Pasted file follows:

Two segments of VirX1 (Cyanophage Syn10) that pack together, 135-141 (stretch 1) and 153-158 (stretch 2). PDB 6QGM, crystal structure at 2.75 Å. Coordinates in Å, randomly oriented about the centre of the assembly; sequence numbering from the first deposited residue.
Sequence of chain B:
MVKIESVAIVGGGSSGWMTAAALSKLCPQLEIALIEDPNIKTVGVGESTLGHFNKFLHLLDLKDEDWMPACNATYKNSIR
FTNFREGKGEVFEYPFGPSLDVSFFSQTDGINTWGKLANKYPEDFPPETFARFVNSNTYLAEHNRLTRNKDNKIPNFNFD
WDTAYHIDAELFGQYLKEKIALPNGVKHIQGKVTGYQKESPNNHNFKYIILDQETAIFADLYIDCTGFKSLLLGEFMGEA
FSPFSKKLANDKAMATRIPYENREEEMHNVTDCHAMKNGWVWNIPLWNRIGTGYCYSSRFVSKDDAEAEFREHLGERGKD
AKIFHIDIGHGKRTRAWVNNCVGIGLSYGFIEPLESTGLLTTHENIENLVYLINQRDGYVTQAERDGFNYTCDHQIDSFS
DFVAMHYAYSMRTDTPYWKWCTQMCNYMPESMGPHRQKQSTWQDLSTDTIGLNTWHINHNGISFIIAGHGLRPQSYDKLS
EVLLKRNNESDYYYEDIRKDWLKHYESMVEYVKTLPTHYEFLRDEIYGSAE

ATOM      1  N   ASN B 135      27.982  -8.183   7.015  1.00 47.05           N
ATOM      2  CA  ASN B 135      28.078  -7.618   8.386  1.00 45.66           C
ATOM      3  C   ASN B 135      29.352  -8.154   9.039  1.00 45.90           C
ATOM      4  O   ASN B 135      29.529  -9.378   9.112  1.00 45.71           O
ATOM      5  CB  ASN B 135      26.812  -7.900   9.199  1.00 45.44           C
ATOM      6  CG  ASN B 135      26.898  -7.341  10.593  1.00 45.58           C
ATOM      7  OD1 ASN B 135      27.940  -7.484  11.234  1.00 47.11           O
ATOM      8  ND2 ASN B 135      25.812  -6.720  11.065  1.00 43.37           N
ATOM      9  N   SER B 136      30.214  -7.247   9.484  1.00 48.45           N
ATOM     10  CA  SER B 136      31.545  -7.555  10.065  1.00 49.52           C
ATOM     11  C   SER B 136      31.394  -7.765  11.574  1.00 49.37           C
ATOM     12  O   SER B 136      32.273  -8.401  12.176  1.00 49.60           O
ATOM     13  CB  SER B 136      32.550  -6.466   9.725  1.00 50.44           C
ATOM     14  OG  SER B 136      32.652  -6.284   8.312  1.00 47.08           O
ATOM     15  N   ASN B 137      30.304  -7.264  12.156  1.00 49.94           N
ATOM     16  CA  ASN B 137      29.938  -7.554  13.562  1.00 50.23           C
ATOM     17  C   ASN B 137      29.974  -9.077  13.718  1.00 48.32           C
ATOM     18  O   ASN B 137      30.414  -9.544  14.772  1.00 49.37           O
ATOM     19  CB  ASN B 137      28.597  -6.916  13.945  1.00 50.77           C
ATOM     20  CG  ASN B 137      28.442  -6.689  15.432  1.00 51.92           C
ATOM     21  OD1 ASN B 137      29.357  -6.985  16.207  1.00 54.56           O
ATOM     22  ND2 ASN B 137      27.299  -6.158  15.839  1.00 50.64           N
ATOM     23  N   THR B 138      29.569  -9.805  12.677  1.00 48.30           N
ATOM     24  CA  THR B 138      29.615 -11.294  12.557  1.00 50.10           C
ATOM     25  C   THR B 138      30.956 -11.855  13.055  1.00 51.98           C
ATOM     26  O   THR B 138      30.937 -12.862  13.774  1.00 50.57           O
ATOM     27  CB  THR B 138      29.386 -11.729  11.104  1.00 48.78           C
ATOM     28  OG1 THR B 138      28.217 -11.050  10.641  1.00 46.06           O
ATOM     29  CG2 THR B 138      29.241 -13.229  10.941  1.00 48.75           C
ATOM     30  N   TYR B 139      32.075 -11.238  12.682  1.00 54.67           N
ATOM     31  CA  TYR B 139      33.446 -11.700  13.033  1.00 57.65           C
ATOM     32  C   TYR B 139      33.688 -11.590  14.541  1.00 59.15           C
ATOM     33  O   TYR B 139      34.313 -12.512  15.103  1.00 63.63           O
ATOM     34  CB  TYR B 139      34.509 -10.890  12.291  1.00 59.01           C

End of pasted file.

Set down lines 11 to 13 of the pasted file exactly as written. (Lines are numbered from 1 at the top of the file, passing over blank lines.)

ATOM      2  CA  ASN B 135      28.078  -7.618   8.386  1.00 45.66           C
ATOM      3  C   ASN B 135      29.352  -8.154   9.039  1.00 45.90           C
ATOM      4  O   ASN B 135      29.529  -9.378   9.112  1.00 45.71           O